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Karzai fears backlash after deadly U.S. attack

U.S. troops killed 14 security guards after an encounter in eastern Afghanistan, and the Afghan president said he feared the deaths would only discredit his government in the eyes of Afghans.
Afghanistan Violence
A dead construction worker was laid in a coffin near the site of a gunfight with U.S. soldiers in Khoni Khowar in Khost province in eastern Afghanistan on Monday.Nashanuddin Khan / AP
/ Source: The Associated Press

American soldiers shot and killed 14 security guards after an encounter in eastern Afghanistan, and the Afghan president said Monday he feared the deaths would only discredit his own government in the eyes of its people.

The U.S. coalition said its troops shot at three vehicles carrying armed men in the eastern Khost province Sunday only after its occupants opened fire on their forces.

"There were secondary explosions in the vehicles, and 14 armed men were killed. Numerous ammunition belts and small-arms weapons were recovered from the vehicles," a statement from the U.S. military said Monday.

The military said it has launched a joint investigation with Afghan authorities.

President Hamid Karzai, in a statement issued Monday, said those killed were private security guards working for a road construction company.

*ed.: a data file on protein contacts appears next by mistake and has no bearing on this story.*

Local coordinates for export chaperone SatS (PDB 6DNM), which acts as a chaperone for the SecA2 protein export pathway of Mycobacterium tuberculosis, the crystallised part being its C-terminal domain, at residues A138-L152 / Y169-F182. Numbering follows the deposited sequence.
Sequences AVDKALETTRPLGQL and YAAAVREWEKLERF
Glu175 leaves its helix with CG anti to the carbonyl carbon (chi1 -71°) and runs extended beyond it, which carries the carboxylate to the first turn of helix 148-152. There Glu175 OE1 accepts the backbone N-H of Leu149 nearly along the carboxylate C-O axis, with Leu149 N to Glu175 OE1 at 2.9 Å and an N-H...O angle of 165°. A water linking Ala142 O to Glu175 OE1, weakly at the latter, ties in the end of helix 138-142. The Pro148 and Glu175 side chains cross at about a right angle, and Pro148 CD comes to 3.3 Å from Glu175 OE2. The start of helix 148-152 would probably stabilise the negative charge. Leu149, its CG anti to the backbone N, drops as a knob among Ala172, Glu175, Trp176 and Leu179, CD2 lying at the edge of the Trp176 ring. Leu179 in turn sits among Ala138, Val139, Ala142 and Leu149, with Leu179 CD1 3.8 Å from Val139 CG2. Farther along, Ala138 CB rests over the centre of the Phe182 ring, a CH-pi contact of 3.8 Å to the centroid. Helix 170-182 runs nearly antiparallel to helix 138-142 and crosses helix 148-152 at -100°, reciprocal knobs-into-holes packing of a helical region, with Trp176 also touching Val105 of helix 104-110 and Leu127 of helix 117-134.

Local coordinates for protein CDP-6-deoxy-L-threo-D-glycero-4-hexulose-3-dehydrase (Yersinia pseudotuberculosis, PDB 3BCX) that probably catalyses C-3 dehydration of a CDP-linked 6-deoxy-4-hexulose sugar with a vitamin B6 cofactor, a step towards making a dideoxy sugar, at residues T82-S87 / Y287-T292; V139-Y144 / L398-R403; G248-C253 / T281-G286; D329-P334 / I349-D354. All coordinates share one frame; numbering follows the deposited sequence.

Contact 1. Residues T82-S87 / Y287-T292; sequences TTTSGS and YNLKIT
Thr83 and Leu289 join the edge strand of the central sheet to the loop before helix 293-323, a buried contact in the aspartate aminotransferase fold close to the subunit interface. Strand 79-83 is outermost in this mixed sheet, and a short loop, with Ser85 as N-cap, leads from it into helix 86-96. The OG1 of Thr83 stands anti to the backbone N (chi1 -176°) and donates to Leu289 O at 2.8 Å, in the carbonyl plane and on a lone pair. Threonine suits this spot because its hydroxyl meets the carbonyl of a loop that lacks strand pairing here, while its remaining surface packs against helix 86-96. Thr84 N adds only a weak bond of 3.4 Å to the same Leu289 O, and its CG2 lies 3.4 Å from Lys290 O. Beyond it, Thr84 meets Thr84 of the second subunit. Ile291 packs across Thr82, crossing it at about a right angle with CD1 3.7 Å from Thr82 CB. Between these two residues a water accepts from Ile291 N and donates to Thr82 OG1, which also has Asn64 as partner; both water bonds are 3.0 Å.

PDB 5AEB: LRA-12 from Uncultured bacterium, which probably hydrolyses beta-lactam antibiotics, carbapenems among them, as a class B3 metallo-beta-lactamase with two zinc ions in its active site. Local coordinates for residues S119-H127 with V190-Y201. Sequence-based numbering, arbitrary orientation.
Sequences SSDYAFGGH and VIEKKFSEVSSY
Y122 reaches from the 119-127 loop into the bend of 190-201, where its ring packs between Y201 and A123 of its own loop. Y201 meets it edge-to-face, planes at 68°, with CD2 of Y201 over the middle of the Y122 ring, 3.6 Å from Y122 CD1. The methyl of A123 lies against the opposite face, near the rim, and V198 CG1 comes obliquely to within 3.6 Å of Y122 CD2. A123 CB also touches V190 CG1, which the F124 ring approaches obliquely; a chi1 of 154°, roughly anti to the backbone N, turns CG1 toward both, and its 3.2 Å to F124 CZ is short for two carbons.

"Carrying out such attacks will only expand the gap between the people and the government of Afghanistan, as well as between Afghanistan and its international allies," Karzai said.

The U.S. has been blamed in a number of civilian deaths that the Afghan government complains undermine Karzai's standing and turn ordinary Afghans against American and NATO troops.

Last week, the U.S. said a joint U.S.-Afghan investigation found that 37 civilians and 26 militants were killed during a battle between U.S. troops and Taliban militants in the village of Wech Baghtu in the southern Kandahar province. The U.S. has said the militants forced villagers to remain during the battle.

Karzai has long pleaded with the U.S. and NATO to prevent civilian casualties. Last week he appealed to U.S. President-elect Barack Obama to ensure that Afghan civilians are not killed in coalition operations.

According to an AP count of civilian deaths this year, U.S. or NATO forces have killed at least 275 civilians, while 590 have died from militant-caused violence like suicide bombs.

Meanwhile, a roadside blast hit a vehicle in western Herat province Monday, killing four people, including a local intelligence chief, a doctor and a prosecutor, said Noor Khan Nekzad, a police spokesman for the western region.

The four victims were on their way to investigate a criminal case when the blast ripped through their vehicle in Adraskan district, Nekzad said.